The Indonesian Parliament on July 11 passed into law the nation’s Health Bill, allowing foreign medical specialists to practise and be based in the country. The law aims at simplifying bureaucratic processes for general physicians to become specialists, and regulating the collection of the country’s biomedical, genomic data for processing overseas. President Joko Widodo must sign it within a month to officially turn it into law.
With foreign specialists coming into the country, the traffic of middle-class and rich Indonesians going overseas to seek treatment will be curbed, said the Health Ministry. Affluent Indonesians frequently travel to Singapore, Malaysia, the United States and Europe for medical services.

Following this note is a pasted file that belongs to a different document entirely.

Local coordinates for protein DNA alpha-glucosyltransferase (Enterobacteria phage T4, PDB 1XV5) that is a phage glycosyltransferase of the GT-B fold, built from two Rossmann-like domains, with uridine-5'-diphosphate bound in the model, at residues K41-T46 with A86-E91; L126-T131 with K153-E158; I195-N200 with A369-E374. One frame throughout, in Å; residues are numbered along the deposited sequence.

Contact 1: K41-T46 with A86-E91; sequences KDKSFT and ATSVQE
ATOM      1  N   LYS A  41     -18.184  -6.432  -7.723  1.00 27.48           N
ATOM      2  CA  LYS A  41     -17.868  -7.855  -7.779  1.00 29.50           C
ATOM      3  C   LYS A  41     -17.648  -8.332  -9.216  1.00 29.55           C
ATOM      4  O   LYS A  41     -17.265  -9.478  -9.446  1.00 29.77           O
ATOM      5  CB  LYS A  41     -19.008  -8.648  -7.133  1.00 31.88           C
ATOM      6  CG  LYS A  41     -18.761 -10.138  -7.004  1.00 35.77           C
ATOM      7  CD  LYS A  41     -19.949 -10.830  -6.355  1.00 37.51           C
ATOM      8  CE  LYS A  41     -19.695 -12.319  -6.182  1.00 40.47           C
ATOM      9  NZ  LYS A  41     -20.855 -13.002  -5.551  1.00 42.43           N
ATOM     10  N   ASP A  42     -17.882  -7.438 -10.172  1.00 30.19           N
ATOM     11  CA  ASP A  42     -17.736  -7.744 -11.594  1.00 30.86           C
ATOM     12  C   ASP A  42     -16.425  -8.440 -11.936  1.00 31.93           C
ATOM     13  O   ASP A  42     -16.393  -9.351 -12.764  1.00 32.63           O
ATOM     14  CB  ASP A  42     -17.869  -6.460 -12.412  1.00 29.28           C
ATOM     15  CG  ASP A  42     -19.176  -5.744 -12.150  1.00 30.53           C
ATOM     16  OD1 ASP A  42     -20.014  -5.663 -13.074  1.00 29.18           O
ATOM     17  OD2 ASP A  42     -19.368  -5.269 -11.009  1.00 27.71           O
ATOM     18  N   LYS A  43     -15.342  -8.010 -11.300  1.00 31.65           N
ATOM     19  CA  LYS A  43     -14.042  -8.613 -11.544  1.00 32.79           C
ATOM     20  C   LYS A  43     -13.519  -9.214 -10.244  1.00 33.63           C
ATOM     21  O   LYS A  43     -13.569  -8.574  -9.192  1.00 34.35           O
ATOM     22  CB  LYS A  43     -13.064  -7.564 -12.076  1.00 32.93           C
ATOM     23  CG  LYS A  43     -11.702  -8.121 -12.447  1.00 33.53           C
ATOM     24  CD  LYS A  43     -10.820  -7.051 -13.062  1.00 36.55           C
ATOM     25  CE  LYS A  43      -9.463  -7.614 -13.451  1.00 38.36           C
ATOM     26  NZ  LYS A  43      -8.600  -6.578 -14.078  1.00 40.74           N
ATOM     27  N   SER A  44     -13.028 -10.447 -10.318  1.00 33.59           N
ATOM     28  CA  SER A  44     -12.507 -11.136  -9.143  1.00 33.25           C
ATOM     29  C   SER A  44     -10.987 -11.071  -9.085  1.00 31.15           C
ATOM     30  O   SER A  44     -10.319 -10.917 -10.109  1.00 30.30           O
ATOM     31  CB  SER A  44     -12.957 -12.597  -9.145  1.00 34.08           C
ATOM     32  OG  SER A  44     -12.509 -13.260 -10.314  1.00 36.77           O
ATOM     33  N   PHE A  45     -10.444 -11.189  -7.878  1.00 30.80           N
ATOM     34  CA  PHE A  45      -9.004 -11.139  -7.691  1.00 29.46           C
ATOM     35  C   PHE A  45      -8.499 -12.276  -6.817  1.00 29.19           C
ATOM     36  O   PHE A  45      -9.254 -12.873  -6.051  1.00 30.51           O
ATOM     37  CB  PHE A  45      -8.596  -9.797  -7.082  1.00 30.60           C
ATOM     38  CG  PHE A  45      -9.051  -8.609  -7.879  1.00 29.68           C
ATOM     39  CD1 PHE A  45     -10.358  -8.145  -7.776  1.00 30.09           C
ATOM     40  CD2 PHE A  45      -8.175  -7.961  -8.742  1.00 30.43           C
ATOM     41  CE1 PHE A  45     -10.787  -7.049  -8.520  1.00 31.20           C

Foreign doctors must clear a competence evaluation before they can be issued a practice licence by the health minister. With the licence, they can undergo an adaptation process at a local health facility. The specialists who have practised at least five years overseas or are experts in certain fields with a strong portfolio are exempted from the evaluation and adaptation process.
The health bill also introduces a ban on the sharing of biomedical, genomic data overseas. Sharing of such data is allowed only if a list of conditions is met, such as getting approval from the patient and the health minister, and declaring that the purpose of the data sharing is for research and the technology required to do the intended research is not yet present in Indonesia.